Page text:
PO 1.  Write simple sentences.

PO 2.  Write sentences that flow together and sound natural when read aloud.

PO 3.  Use a variety of sentence beginnings and lengths.

Concept 6: Conventions

Conventions addresses the mechanics of writing, including capitalization, punctuation, spelling, grammar and usage, and paragraph breaks.

PO 1.  Use capital letters for:

  1. the pronoun I
  2. the beginning of a sentence
  1. proper nouns (i.e., names, days, months)

PO 2.  Punctuate endings of sentences using:

  1. periods
  2. question marks
  3. exclamation points
PO 3.  Use commas to punctuate:

  1. items in a series
  2. greetings and closings of letters
  3. dates
PO 4.  Use a colon to punctuate time.
PO 5.  Use apostrophes to correctly punctuate contractions.
PO 6.  Spell high frequency words correctly.
PO 7.  Use common spelling patterns, including:

  1. word families
  2. simple CVC words
  3. regular plurals
  4. simple prefixes
  5. simple suffixes
PO 8.  Use phonetic spelling and syllabication to create readable text.
PO 9.  Use resources (e.g., environmental print, word walls, dictionaries) to spell correctly.
PO 10.  Use the following parts of speech correctly in simple sentences:

  1. nouns
  2. action verbs
  3. personal pronouns
  4. adjectives
PO 11.  Use subject/verb agreement in simple sentences.
PO 12.  Write own name on personal work.

Strand 3: Writing Applications

Writing skills particular to the modes listed here may be taught across the curriculum, although some modes may lend themselves more readily to specific content areas. It is imperative that students write in all content areas in order to increase their communication skills, and ultimately to improve their understanding of content area concepts.  When appropriate, other content standards are referenced to show interdisciplinary connections.

Concept 1: Expressive

Expressive writing includes personal narratives, stories, poetry, songs, and dramatic pieces. Writing may be based on real or imagined events.

PO 1.  Write a narrative that includes:

a.     a main idea based on real or imagined events

b.     character(s)

c.     a sequence of events

PO 2.  Write simple poetry, rhymes, or chants.
Concept 2: Expository

Expository writing includes nonfiction writing that describes, explains, informs, or summarizes ideas and content. The writing supports a thesis based on research, observation, and/or experience.

PO 1.  Write expository texts (e.g., labels, lists, observations, journals).
PO 2.  Participate in creating simple summaries from informational texts, graphs, tables, or maps.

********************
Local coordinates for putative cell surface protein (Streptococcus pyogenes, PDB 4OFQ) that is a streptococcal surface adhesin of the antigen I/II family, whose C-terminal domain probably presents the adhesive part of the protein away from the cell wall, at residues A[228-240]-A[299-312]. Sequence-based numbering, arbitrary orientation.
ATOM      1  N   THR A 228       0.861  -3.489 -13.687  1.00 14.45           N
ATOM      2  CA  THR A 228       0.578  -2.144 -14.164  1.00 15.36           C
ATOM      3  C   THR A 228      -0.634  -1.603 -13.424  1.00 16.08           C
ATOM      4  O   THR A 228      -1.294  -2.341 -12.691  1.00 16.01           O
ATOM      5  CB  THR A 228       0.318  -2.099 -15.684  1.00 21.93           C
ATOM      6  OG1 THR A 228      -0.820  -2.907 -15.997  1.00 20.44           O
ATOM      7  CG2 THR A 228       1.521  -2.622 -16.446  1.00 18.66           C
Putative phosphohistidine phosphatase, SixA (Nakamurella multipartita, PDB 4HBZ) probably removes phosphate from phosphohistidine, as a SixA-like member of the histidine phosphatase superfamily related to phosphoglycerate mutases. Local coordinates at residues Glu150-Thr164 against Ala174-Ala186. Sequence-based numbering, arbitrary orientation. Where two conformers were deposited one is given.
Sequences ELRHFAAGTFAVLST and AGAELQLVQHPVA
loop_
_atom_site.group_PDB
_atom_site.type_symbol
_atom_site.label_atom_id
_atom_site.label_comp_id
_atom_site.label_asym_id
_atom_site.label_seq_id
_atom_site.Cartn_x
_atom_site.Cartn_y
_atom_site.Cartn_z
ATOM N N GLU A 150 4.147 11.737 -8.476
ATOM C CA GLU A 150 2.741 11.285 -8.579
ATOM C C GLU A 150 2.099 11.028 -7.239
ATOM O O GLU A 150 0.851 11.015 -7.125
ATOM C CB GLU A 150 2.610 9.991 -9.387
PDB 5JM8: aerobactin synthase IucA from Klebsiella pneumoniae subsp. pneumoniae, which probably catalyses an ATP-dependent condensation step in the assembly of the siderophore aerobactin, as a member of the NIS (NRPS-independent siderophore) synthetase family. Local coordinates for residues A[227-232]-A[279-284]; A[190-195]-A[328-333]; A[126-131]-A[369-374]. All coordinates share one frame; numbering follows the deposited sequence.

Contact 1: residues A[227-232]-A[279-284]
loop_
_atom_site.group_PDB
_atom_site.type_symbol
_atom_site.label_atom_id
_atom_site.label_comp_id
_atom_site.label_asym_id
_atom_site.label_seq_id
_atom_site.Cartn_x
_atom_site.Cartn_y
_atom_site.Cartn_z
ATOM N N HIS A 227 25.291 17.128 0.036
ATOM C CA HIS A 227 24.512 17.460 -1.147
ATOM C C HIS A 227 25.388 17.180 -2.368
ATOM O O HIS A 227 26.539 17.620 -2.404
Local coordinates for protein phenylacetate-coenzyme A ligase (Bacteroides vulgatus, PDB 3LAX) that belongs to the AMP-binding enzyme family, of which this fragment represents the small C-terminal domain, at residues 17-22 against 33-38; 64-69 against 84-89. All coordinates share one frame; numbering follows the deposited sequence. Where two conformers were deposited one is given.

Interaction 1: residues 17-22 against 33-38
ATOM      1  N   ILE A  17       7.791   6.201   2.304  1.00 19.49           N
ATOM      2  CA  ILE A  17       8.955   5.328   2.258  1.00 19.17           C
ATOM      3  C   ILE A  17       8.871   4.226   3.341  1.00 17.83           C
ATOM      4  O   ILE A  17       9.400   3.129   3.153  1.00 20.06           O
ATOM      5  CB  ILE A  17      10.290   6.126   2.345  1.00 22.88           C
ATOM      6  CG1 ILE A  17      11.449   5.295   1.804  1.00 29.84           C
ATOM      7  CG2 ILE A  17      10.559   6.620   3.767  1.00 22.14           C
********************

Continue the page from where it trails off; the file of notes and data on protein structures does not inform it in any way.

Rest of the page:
(See M02-S2C1; R02-S3C1-04, R02-S3C1-05)

Concept 3: Functional

Functional writing provides specific directions or information related to real-world tasks. This includes letters, memos, schedules, directories, signs, manuals, forms, recipes, and technical pieces for specific content areas.

PO 1.  Write a variety of functional text (e.g., classroom rules, letters, experiments, recipes, notes/messages, labels, directions, posters, graphs/tables).

(See R02-S3C2; M02-S2C1)

PO 2.  Write communications, including:

a.     friendly letters

b.     thank-you notes

Concept 4: Persuasive

Persuasive writing is used for the purpose of influencing the reader. The author presents an issue and expresses an opinion in order to convince an audience to agree with the opinion or to take a particular action.

(Grades 3-HS)
Concept 5: Literary Response

Literary response is the writer’s reaction to a literary selection. The response includes the writer’s interpretation, analysis, opinion, and/or feelings about the piece of literature and selected elements within it.

PO 1.  Write a response to a literature selection identifies the:

a. character(s)

b. setting

c. sequence of events

d. main idea

e. problem/solution

(See R02-S2C1)

PO 2.  Write a response to a literature selection that connects:

a.     text to self (personal connection)

b.     text to world (social connection)

c.     text to text (compare within multiple texts)

(See R02-S2C1)

Concept 6: Research

Research writing is a process in which the writer identifies a topic or question to be answered. The writer locates and evaluates information about the topic or question, and then organizes, summarizes, and synthesizes the information into a finished product.

PO 1.  Locate and use informational sources to write a simple report that includes:

a.     a title

b.     a main idea

c.     supporting details

(See R02-S3C1-03, -04, -05)